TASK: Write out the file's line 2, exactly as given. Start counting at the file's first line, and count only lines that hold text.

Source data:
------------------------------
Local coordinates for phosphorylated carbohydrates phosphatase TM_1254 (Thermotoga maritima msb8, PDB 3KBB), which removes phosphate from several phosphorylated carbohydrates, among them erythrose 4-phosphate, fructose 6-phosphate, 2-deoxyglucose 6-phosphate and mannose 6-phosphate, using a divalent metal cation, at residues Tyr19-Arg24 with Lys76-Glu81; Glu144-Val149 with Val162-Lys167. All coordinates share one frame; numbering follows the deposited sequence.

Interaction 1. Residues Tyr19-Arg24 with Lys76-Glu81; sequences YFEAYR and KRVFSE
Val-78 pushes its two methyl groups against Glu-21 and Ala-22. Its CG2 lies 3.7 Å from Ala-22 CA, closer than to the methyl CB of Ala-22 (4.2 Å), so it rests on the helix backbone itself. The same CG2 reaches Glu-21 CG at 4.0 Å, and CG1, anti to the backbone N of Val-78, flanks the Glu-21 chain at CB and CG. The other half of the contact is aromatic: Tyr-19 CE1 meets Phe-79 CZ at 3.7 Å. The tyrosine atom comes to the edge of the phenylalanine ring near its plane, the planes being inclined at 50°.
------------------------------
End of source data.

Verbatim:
Interaction 1. Residues Tyr19-Arg24 with Lys76-Glu81; sequences YFEAYR and KRVFSE